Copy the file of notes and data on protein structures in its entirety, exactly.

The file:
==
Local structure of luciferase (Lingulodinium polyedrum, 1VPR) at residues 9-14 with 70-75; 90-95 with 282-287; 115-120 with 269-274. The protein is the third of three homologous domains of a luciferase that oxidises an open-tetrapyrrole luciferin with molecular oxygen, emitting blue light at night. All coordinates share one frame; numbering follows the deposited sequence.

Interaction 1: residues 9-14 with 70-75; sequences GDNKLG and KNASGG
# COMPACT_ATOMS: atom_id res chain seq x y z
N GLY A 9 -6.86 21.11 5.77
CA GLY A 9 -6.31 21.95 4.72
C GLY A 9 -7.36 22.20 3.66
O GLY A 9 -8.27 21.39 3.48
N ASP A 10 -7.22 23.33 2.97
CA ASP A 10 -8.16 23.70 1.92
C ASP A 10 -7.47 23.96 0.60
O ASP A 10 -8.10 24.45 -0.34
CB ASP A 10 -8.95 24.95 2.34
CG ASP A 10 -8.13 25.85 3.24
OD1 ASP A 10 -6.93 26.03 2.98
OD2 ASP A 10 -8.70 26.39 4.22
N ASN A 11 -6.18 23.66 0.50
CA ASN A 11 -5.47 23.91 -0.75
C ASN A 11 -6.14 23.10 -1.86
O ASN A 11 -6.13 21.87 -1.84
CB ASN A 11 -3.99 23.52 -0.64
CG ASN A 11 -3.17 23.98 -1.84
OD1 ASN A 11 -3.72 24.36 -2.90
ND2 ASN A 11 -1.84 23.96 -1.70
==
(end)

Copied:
Local structure of luciferase (Lingulodinium polyedrum, 1VPR) at residues 9-14 with 70-75; 90-95 with 282-287; 115-120 with 269-274. The protein is the third of three homologous domains of a luciferase that oxidises an open-tetrapyrrole luciferin with molecular oxygen, emitting blue light at night. All coordinates share one frame; numbering follows the deposited sequence.

Interaction 1: residues 9-14 with 70-75; sequences GDNKLG and KNASGG
# COMPACT_ATOMS: atom_id res chain seq x y z
N GLY A 9 -6.86 21.11 5.77
CA GLY A 9 -6.31 21.95 4.72
C GLY A 9 -7.36 22.20 3.66
O GLY A 9 -8.27 21.39 3.48
N ASP A 10 -7.22 23.33 2.97
CA ASP A 10 -8.16 23.70 1.92
C ASP A 10 -7.47 23.96 0.60
O ASP A 10 -8.10 24.45 -0.34
CB ASP A 10 -8.95 24.95 2.34
CG ASP A 10 -8.13 25.85 3.24
OD1 ASP A 10 -6.93 26.03 2.98
OD2 ASP A 10 -8.70 26.39 4.22
N ASN A 11 -6.18 23.66 0.50
CA ASN A 11 -5.47 23.91 -0.75
C ASN A 11 -6.14 23.10 -1.86
O ASN A 11 -6.13 21.87 -1.84
CB ASN A 11 -3.99 23.52 -0.64
CG ASN A 11 -3.17 23.98 -1.84
OD1 ASN A 11 -3.72 24.36 -2.90
ND2 ASN A 11 -1.84 23.96 -1.70